Colorado is Vulnerable to Climate Change:
- Over the past 30 years, statewide annual average temperatures have increased by 2°F according to a state-commissioned study. Due to this, Colorado has had to endure more heat waves, drier soils and more frequent and severe wildfires.
- Climate change threatens the Colorado’s ski and snowboarding industry. A low snowfall year costs the state an estimated $117 million and about 1800 jobs. Ice on Niwot Ridge and the adjacent Green Lakes Valley in the high mountains west of Colorado will continue to melt as the climate warms further.
Colorado's Energy Efforts and Opinions:
- According to the Yale Map Project on Climate Change Communication 63% of Colorado residents recognize that global warming is real. While only 36% believe global warming will harm them personally, 64% say it will harm future generations.
- As part of the Clean Power Plan, Colorado is continuing to work towards reducing state emissions by 38.3% from 2012 level by 2030. Under the Colorado government’s Climate Action Plan, the state has set a goal of reducing emissions 80% below 2005 levels by 2050.
- In 2011, Colorado published a Climate Preparedness Project Final Report with 72 distinct climate adaptation goals. The Georgetown Climate Center has assessed that Colorado has made progress on 34 of these goals, including incorporating climate considerations in the Statewide Water Supply Initiative, the state’s comprehensive water plan.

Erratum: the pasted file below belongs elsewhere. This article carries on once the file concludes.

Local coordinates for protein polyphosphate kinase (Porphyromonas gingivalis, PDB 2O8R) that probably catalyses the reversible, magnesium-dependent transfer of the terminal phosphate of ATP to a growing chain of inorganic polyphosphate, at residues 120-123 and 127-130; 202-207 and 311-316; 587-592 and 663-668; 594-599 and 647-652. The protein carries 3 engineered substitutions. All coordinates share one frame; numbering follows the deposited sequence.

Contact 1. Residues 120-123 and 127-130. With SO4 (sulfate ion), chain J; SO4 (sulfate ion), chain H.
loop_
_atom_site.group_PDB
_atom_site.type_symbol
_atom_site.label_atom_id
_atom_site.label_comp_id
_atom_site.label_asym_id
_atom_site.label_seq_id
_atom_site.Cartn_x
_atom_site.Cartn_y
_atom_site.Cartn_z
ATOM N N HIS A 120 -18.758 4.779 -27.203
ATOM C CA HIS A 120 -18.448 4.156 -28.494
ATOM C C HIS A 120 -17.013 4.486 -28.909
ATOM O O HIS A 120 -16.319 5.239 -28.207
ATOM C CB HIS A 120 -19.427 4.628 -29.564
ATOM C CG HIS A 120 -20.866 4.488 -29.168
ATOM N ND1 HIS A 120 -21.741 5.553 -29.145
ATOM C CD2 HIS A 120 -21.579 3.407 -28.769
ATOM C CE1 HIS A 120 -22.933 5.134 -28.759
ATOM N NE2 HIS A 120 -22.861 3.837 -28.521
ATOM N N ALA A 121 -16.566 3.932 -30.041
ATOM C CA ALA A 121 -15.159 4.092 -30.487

- Gov. John Hickenlooper (D) supports the Clean Power Plan while Attorney General Cynthia Coffman (R) has challenged it in court. Colorado will continue with its planning despite the Supreme Court’s stay.
- Colorado was the first state to establish a Renewable Portfolio Standard, which was challenged and deemed constitutional by the 10th U.S Circuit Court of Appeals last year. The state has set a goal of deriving 30% of its energy from renewable sources by 2020.
- Colorado is a national leader in wind energy. In 2014, 18% of the state’s electricity was generated from renewable resources. At one point in November 2015, wind provided 66.4% of the electricity on the main Colorado grid.
- The Yale Map Project on Climate Change Communication also gauged Colorado’s support for policies to address climate change. It suggests that 78% of state residents support funding more research into renewable energy and 76% are in favor of regulating CO2 as a pollutant.